Wealth That Concentrates Kills

Sam Pizzigati

Sam Pizzigati Editor, Too Much online magazine

The weight of the wealth that sits at the top of America’s economic order isn’t just squeezing dollars out of the wallets of average Americans. That concentrated wealth is shearing years off of American lives.

The latest evidence for that squeeze on American wallets comes from the Census Bureau. Researchers there have just released results from their latest annual sampling of U.S. incomes. In 2018, the new Census stats show, incomes for typical American households saw a “marked slowdown.”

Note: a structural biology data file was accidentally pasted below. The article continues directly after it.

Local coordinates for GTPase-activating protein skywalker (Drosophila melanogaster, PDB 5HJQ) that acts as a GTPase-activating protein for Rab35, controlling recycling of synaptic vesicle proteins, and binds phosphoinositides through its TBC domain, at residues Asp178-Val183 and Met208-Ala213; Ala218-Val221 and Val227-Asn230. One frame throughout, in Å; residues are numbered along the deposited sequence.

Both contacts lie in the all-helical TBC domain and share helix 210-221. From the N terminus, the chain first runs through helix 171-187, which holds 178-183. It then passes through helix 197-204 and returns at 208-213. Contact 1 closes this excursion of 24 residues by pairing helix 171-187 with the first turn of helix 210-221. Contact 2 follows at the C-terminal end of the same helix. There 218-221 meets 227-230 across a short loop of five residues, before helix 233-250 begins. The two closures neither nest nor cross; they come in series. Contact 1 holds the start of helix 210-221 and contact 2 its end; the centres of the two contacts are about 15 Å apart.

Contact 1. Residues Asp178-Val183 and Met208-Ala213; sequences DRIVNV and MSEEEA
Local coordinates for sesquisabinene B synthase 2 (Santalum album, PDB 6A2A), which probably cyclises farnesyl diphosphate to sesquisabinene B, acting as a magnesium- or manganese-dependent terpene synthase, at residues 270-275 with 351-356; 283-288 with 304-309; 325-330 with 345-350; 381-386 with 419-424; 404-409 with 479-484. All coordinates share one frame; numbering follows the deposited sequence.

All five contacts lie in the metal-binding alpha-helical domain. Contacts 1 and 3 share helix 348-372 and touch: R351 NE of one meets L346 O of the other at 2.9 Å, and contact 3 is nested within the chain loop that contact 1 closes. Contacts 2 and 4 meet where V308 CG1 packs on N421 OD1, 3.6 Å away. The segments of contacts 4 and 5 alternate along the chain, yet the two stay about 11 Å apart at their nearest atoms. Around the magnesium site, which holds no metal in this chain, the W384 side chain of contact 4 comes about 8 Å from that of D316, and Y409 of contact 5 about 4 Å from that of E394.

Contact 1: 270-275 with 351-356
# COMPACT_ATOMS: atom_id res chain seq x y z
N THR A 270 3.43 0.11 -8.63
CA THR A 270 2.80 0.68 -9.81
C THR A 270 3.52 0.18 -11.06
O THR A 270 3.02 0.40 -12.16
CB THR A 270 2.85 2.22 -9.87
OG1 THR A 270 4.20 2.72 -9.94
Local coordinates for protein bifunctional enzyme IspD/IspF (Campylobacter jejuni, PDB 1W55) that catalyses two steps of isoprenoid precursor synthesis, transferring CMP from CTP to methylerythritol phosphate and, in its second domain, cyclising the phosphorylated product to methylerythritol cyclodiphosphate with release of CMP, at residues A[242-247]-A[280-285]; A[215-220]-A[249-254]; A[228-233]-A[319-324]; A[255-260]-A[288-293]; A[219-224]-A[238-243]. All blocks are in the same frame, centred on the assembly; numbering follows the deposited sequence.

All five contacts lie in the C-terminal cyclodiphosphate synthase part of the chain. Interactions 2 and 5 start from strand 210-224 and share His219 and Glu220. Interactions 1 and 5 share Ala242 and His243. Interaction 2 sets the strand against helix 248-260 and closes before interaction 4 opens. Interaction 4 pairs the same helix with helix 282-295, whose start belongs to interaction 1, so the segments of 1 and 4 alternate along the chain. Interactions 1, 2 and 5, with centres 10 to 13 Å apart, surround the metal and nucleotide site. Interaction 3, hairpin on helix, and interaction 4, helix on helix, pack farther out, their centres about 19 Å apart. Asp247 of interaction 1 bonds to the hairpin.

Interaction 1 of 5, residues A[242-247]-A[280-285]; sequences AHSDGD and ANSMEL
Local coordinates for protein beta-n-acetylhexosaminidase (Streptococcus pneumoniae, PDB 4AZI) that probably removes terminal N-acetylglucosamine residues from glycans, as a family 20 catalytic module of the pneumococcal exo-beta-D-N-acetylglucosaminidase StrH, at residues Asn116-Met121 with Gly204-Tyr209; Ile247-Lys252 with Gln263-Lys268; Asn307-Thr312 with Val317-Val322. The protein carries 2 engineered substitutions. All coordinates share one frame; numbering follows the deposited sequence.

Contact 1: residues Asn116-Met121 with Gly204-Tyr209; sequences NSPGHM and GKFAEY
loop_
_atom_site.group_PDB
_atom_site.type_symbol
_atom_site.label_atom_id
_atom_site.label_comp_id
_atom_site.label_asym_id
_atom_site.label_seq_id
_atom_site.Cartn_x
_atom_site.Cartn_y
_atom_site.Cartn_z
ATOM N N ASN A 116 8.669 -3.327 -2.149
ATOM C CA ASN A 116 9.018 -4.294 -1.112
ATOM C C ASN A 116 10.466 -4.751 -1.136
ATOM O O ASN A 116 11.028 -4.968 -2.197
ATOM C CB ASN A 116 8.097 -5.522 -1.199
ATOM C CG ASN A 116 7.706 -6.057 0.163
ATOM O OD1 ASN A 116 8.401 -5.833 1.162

In effect, average Americans have spent this entire century on a treadmill getting nowhere fast. The nation’s median — most typical — households pocketed 2.3 percent fewer real dollars in 2018 than they earned in 2000.

The “vast majority” of American households, note Economic Policy Institute analysts Elise Gould and Julia Wolfe, “have still not fully recovered from the deep losses suffered in the Great Recession.”

America’s most affluent households have been having no such problem. Average top 5 percent incomes have increased 13 percent overall since 2000, to $416,520. The new Census Bureau figures, based on a sampling of U.S. households, tell us that top 5 percenters are now collecting 23.1 percent of the nation’s household income.